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How A Budding Astronomer Found Her Universe In 'A Wrinkle In Time'

Six-year-old Emily Levesque proudly shows off the Hubble Space Telescope T-shirt she'd just gotten for her birthday in 1990.
Six-year-old Emily Levesque proudly shows off the Hubble Space Telescope T-shirt she'd just gotten for her birthday in 1990.

Before A Wrinkle In Time was a star-studded, big-budget Disney film, it was a beloved science fiction book for young readers, especially young girls interested in science. Astronomer Emily Levesque was one of them.

"When I first read it, when I was 8, it immediately made a huge impression on me," Levesque says. "It was a wonderful, sci-fi fantasy adventure story, and starred these young children who were learning all sorts of wild things about physics and astronomy and the universe."

When Madeleine L'Engle first published the book in 1962, there were few science fiction books for young people, and none that starred a testy, oddball preteen like Meg Murray. She's the daughter of scientists; she wears braces and glasses and is decidedly unladylike, prone to bouts of rage and self-pity.

"It was really wonderful to read a book where the hero was this girl who doesn't fit in," Levesque says. "Reading it as a kid who was the science geek in the classroom, and was the girl with the glasses who was interested in things her classmates weren't, it was a really excellent character to have as an archetype in literature."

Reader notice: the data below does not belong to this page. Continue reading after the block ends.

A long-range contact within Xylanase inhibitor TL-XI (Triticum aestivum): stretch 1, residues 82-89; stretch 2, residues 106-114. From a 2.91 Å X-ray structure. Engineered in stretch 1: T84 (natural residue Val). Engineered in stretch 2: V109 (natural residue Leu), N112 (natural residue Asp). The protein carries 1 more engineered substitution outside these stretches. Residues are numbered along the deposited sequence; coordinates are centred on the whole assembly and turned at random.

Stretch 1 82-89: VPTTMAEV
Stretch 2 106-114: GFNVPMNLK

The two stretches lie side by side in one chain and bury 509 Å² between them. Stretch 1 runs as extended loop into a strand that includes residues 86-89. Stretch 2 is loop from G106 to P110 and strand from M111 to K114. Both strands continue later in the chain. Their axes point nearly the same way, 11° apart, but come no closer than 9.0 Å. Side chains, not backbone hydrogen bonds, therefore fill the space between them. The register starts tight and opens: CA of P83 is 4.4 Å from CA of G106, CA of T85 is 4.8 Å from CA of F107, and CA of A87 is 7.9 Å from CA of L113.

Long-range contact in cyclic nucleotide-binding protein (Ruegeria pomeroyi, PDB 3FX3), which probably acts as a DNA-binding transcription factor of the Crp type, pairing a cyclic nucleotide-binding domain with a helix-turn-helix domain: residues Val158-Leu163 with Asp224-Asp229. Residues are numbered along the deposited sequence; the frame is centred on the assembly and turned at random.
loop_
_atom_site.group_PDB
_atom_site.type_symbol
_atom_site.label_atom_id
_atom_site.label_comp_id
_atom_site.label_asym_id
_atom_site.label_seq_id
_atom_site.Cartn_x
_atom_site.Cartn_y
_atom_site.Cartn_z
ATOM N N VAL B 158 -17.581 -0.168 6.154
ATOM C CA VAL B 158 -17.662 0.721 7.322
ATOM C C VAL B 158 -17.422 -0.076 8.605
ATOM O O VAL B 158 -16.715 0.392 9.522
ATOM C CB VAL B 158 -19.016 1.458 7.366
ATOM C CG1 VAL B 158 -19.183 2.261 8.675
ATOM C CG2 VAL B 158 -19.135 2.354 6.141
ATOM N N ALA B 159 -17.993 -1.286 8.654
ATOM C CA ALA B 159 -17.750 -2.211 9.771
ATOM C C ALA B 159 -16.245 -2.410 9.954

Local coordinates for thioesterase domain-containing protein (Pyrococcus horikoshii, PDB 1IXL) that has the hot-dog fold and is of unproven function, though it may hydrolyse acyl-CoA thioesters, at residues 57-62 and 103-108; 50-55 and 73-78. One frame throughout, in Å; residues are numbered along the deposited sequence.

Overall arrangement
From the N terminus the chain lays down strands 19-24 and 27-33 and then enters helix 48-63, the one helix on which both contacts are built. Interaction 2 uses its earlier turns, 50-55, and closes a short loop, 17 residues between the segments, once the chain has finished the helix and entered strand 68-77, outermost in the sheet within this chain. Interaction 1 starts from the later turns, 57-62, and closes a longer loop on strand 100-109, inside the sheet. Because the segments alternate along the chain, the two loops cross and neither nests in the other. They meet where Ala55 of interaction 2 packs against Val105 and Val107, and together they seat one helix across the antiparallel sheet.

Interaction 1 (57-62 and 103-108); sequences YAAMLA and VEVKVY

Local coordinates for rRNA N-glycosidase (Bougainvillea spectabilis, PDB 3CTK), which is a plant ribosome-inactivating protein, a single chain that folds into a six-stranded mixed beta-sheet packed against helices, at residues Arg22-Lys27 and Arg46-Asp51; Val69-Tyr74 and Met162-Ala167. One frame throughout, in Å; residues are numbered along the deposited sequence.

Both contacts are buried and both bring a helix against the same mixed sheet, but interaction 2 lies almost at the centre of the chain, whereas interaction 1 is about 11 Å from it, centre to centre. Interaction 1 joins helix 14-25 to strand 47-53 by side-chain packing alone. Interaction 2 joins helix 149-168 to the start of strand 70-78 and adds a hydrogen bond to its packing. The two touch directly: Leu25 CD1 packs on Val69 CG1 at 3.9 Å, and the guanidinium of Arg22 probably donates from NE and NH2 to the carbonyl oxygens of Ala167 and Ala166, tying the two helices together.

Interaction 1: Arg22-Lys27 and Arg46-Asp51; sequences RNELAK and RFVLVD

Levesque says it wasn't the book alone that made her decide to become an astronomer (by age 8, she says, she'd already decided that). But it did make a profound impression on her.

Now an astronomer, Levesque sits at the control panel of the 2.1-meter telescope at Kitt Peak National Observatory in Tucson, Ariz., in 2004.
Philip Massey / Courtesy of Emily Levesque
Now an astronomer, Levesque sits at the control panel of the 2.1-meter telescope at Kitt Peak National Observatory in Tucson, Ariz., in 2004.

Even now, as a professor of astronomy at the University of Washington who studies stars, she still thinks about images and ideas in the novel.

For instance, the book describes a tesseract — the "wrinkle in time" of the title — that draws together distant points in the fabric of the universe. Even after all her training as an astronomer, the tesseract is still her favorite explanation of how wormholes might work.

"We do think that this sort of thing can happen," Levesque says. "The basic idea does hold."

She loves how A Wrinkle In Time didn't talk down to its young audience. "It's dealing with some really advanced concepts," she says. "As an introduction to young readers to physics and some of the incredible aspects of astrophysics that you can explore, I think it's excellent."

Levesque often thinks back to an exchange in the book when Meg's mother tells her that just because we don't understand something, it doesn't mean that an explanation doesn't exist.

"And that's a tenet of any scientist," she says. "We may not understand something now, but the answer is probably out there."

Emily Levesque was interviewed by Nadine Epstein, the editor-in-chief of Moment Magazine , for an upcoming podcast about the books that inspired us as young people calledThe Deep, produced by Laura Kwerel.

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